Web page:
Building A New Workstation PC Part 5 | Memory

in #build-it8 months ago (edited)

Welcome back to my series about the ancient art of building a PC.  This 'installment' will be sure to set you on the edge of your seat!  In case you missed my previous posts on the subject (1-4), please do check them out.

It's great to have a lot of memory, but slow memory can be a bottleneck in a high performance system with multiple cores and multiple memory channels.  The latest and greatest and fastest memory you can currently buy is 5000MHz, but we'll settle for a spritely 3200MHz.

If you are looking for 64GB DIMM of DDR4, the most options available involved sets of 4 DIMMs at 16GB.  If your motherboard only has 4 DIMM slots, filling them all up with 16GB will prevent you from maxing out your memory.  My particular motherboard (see previous post) supports up to 128GB.  If you are also looking for higher performance memory, such as 3200MHz, your choices as a consumer/gamer are even more limited from mainstream sources such as Amazon.


Luckily I found this set of 2x32GB made by Corsair for a mere $299, quite the bargain (sarcasm). This memory ticked all the boxes I was looking for including:
* 3200MHz for high performance
* 32GB per stick for upgradeability
* No disco LED lighting for sanity
* Low profile and heat sinks for cooling/air flow

The memory sticks have a heat sink attached to the memory chips. This helps them dissipate heat. They are DDR4 form factor, so they can only be mounted in the memory slot in one direction. This is because one set of gold pins is longer in the other. I have seen many times where people have tried to install them backwards, only to realize they can't get their PC to boot. It is a good idea to ensure the notch on the memory properly aligns with the keyed memory slot, and the DIMM is properly seated.
My particular motherboard supports dual channel operation, meaning there are two distinct paths for memory to communicate with the CPU. This effectively doubles your memory data transfer, if they are installed correctly.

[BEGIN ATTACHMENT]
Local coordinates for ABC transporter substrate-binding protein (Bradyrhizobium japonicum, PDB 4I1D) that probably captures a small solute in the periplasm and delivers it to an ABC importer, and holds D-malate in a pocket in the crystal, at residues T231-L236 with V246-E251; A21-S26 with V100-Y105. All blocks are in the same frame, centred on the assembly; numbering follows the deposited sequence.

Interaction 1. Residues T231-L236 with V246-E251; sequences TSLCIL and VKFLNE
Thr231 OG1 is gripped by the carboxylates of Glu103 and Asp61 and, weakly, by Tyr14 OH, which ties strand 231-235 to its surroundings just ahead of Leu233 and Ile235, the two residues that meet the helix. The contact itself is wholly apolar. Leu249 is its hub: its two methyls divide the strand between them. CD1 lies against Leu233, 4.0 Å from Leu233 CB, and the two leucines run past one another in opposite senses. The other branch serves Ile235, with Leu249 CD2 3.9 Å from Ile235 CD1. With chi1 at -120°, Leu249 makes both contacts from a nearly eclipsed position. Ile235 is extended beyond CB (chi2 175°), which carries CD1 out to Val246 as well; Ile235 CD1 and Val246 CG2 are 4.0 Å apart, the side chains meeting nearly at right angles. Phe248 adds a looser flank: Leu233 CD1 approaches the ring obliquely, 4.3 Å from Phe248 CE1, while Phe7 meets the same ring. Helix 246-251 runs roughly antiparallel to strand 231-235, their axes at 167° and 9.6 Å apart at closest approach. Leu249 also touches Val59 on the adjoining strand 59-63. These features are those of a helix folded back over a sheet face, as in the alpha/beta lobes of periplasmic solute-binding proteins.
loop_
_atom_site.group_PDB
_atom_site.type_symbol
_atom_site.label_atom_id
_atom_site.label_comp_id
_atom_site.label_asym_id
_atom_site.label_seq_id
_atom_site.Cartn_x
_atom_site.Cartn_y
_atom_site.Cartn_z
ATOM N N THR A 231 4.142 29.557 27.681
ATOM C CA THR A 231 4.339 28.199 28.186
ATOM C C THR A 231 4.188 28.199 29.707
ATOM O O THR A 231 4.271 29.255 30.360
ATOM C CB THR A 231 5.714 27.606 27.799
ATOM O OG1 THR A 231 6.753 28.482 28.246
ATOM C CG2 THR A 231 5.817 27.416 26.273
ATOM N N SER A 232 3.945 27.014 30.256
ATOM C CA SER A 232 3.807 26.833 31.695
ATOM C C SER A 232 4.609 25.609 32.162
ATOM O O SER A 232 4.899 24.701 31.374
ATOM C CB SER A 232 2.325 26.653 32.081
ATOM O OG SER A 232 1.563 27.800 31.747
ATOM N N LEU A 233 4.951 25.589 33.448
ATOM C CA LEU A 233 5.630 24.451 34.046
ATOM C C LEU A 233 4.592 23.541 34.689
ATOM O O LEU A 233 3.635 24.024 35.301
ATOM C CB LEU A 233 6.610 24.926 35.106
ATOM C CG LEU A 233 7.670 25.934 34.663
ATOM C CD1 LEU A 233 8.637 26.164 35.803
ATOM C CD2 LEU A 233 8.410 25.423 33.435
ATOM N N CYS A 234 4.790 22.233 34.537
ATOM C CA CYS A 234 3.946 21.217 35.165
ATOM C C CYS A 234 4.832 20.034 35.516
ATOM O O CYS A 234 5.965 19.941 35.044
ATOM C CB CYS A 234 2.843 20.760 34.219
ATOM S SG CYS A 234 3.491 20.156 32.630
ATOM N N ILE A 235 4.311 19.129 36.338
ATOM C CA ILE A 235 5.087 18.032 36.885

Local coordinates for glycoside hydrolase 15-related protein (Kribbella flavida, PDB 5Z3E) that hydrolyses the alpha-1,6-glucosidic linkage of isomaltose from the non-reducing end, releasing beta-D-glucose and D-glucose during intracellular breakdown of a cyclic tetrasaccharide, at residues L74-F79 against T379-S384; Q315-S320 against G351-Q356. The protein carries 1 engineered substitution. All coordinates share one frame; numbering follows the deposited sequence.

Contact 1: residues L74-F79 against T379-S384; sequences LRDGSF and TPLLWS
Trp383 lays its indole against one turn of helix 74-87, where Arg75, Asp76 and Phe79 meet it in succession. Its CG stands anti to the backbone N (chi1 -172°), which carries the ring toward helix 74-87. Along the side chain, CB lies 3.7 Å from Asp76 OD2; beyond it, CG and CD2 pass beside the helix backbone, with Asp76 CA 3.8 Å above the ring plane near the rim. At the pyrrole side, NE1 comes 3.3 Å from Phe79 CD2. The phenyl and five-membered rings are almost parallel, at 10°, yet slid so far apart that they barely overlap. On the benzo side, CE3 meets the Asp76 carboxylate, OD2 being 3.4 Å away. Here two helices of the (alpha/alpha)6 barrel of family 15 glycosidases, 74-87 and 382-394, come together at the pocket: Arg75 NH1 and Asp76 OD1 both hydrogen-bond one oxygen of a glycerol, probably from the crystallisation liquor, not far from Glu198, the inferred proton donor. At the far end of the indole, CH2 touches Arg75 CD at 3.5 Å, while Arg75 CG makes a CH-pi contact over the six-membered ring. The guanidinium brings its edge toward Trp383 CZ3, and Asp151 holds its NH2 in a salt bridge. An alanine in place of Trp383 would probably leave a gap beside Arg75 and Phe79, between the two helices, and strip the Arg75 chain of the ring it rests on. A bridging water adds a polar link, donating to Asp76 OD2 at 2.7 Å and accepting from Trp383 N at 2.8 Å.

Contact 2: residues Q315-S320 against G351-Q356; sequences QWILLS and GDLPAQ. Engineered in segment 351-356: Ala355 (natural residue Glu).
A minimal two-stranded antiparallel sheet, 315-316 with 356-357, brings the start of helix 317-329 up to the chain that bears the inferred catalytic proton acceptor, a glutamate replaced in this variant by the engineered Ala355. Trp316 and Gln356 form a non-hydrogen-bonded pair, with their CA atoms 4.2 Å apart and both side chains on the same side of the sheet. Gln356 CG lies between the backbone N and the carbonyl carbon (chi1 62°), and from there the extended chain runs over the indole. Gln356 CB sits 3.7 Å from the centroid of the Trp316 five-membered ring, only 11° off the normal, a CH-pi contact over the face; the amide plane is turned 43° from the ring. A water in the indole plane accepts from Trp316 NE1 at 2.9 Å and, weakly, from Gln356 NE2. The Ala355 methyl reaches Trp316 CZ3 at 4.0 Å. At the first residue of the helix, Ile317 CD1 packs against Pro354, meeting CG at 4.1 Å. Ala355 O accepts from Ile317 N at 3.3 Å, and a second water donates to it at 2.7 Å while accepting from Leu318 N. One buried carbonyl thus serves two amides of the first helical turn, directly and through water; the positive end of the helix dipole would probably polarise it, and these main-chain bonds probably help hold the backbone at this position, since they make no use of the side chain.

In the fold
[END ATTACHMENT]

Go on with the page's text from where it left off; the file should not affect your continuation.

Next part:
Before you actually install your memory, especially if you use less than the maximum number of DIMMS, you should verify in the motherboard manual the order in which they should be installed. Failing to do so could cause your memory to not be recognized properly, or force your system to operate in single channel mode.

Here's a view of our mounted motherboard with RAM slots waiting to be populated with memory. Make sure the little levers on either side are spread apart before inserting the RAM (is it getting hot in here?). Again, it is critical to ensure the notch on the memory stick lines up with the key in the memory slot. Once the memory is installed, firmly press down until you hear a click. At this point, both levers should be closed. If should should happen to open the levers again, it will cause the DIMMs to eject from the slot, so be careful.
Here we have the memory installed into each channel as per the documentation. It's easier to notice now how unintuitive the install pattern is, which is why checking documentation is always recommended.

Thanks for viewing.  In the next post we'll install the CPU, since it turns out I had a decent amount to say about the memory install.



Posted from my blog with SteemPress : https://joshman.com/building-a-new-workstation-pc-part-5-memory
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Looks like a lovely beast of a machine. I await with baited breath your CPU selection. :-)

Haha, don't get your hopes up too much! ;)

In my short stay in the US, to get a certain job I had to prove I could build PC's (only in fucking America, the land of non-trust). I was offered it but turned it down. That was on top of doing a standard IQ test.

PC's were more of a pain in the arse to build then, and are easier now. It was rare you put one together and it worked first time.

They've made it pretty easy and standardized. My first job out of the Air Force was at a little computer store, and I had to frankenstein all sorts of stuff together to build stuff to sell. This was before the days of ATX and USB even.

This was before the days of ATX and USB even.

ISA and EISA? I remember them all, but don't really want to.

Today I loathe building PC's, the one I have was built from parts but the building bores me to death.

I think the novelty wore off a long time ago.

Haha, oh yeah! When 1 MB of memory was $80, and hard drives were a lot less than a gig.

I'm hoping this one will be good for 10 years!

64GB ram is already a lot.

I imaginevyou are skimpung om the LEDs because you have a giant disco ball hanging in your office.

Virtualization my friend. I'll be installing VMWare Workstation, and will probably need to max it out when it's all said and done.


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